Evan and Suzy,

    The CMHC (Canadian Mortgage and Housing Corporation) has done a lot of work on housing and environmental sensitivities, including building units for those suffering from the affliction. You may find a search for CMHC + chemical sensitivities or something similar would yield some useful advice.

  11. Evan&Suzy | | #11

    Thank you, Malcom Taylor, and everyone above. I'm not finding materials info for NASA's ISS. I'll see if I can find the CMHC + chemical sensitivities you offered. I've emailed our contractor with all your info and suggestion on the ductless mini split. We'll see what he says. I'm having another bad reaction about something since yesterday afternoon with the cause still at large, so, this is a good time for those who offered their kind replies above to get a glimpse into what a hell this is. More and more people are joining the ranks and most contractors green or otherwise don't know how to handle it. Martin, et al, I truly appreciate the offerings. I'm checking out the Lumos fans now. I hope our contractor is up to speed. Sorry about the long post, but tells the tale of this horrid 24 year nightmare and how to live through it. Testing out each product is the only way as everyone is 'party specific.' But even testing, a little used in a test is not the same as a ton of it installed. And it's always too late after the fact. I'm having trouble understanding lumos fans with the brain damage... and everything else for that matter. I need someone in here to do this for me while I get treatment at a bona fide chemical injury clinic for once. The galvanized duct is an extra $4000. How can I afford it? Is there financial help for people like me?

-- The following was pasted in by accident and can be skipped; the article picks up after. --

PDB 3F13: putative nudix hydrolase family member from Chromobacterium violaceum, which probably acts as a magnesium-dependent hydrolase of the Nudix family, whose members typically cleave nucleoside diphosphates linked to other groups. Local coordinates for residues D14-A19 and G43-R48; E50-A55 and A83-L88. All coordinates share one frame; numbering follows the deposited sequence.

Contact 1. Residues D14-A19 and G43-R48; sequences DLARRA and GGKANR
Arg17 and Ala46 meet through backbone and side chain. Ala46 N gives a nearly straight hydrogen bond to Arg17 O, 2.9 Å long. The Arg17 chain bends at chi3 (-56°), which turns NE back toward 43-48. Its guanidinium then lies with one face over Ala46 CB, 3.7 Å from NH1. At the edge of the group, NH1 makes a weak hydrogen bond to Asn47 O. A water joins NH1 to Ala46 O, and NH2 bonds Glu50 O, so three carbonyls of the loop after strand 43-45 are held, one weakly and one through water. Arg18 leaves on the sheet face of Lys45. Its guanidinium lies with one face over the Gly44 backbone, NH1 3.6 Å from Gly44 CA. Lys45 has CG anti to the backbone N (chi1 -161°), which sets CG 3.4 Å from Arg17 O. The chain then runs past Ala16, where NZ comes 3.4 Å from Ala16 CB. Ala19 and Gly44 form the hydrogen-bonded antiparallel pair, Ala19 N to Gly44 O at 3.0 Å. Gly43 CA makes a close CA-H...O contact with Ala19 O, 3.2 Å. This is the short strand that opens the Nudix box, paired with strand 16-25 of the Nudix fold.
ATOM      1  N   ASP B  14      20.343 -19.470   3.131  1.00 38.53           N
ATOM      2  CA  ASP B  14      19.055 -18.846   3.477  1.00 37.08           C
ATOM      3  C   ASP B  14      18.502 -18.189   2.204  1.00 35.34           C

12. Evan&Suzy | | #12

    Thanks, Malcom. I found this. I'll contact them and see if they have suggestions for non toxic duct work. The galvanized seems best if I can't do the ductless for some reason. http://www.healthyheating.com/CARP/CARP_Toxic_Homes_Toxic_Body_1.htm